Example: If you have a tesla coil 1 meter away from a target, but only enough power to create a 900 cm arc, if you could fill 10% of the air between the coil and the target with particles of our hypothetical perfect aluminum, you'd get a spark. It would be 900 cm of air arc with 100 cm passing through the aluminum particles. If I'm remembering right, whether that 900 cm is in one step or 10 steps of 90 or 100 steps of 9 or a thousand steps of 0.9, the cumulative resistance adds up the same.

This would be a pretty thick cloud of aluminum dust. Once the spark goes off I imagine you'd have a fire on your hands, maybe even a dust explosion.

If you used aluminum fibers it would be better, since their length means they will provide longer conduction. Particles and droplets basically need to fill the air, but fibers could be much more diffuse. You'd still need a lot of them, but for our tesla coil, a handful of chaffe or just shredded wires would probably do it (note: don't use an actual handful if you value counting to five on one hand).

But this then comes to the problem that actual lightning jumps thousands of meters (google tells me the average is around 5 km). Google also tells me the average thunderstorm is 16 km in dimater, meaning you need very thick chaffe in a volume on the order of 201 square kilometers up to whatever height the lighting originates from. Again, google tells me 1-2 km, meaning 200-400 cubic kilometers of chaffe deployed in densities far exceeding anti-radar use, to get maybe a 10% increase in lightning, which is less than the variation between otherwise similar storms. And that's assuming the storm is stationary, which does happen but is rare - they can move faster than the surface winds below them, some squall lines have been timed at 50-100 mph.

And statistically speaking, lightning is not that dangerous. There's a lot of things in thunderstorms that kill people - tornadoes, wind, rain, and hail all cause more property damage and deaths than lightning. Wind even causes more power outages than lightning itself.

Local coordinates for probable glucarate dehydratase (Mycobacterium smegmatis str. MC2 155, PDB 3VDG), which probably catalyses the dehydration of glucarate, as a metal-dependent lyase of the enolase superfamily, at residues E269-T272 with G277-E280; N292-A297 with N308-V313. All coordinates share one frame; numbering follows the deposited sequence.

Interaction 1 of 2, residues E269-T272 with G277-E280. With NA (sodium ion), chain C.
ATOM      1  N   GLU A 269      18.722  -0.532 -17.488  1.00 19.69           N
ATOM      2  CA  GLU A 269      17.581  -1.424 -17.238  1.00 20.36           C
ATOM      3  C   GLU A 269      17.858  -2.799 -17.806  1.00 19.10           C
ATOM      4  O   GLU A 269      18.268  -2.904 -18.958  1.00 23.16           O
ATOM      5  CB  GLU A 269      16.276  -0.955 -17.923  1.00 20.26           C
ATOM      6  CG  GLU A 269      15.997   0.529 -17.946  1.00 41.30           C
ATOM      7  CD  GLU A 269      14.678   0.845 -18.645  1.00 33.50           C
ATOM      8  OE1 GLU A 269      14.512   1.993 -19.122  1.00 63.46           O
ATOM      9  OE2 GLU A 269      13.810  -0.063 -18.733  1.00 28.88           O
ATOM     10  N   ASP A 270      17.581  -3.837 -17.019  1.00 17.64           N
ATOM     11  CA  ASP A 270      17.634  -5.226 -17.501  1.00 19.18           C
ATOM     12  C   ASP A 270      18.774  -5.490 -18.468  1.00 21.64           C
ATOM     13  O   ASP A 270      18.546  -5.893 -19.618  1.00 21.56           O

If you want to make a storm more dangerous, this is not the way. You want to add energy, not make it easier to dissipate. More water, more heat, not more lightning. And storms are unbelievably powerful as it is. As I showed in the thread about artificial storms, we as a species simply don't have the ability to make enough power in one place to evaporate the water it takes to affect a storm.
I think you've overlooked a few variables here.

The shape and size of any, relatively conductive, suspended particles in air is going to throw all your numbers off. The dielectric breakdown strength of dry air, at Standard Temperature and Pressure (STP), between spherical electrodes is approximately 33 kV/cm... However, if one is to slowly stretch copper wire to the point of failure you can get an electrode to a 1 micron point. (I've done this on my van de Graaff generator) with this you can achive a dielectric breakdown of air at just under 10kv/cm @ STP and further still, Corona discharge. This represents a tripling of the conductivity of the air with only two electrodes. (I have no plans whatsoever to test conductive suspended particals with a tesla coil but perhaps the van de graaff generator.)

Have any idea on how to calculate the potential and capacitance of say a 100 cubic meter air/aluminum Capacitor at 40k feet with suspended micro or nano sized aluminum particals at a givin density? I don't. But I can say this could store a monstrous amount of energy far greater then any storm clouds.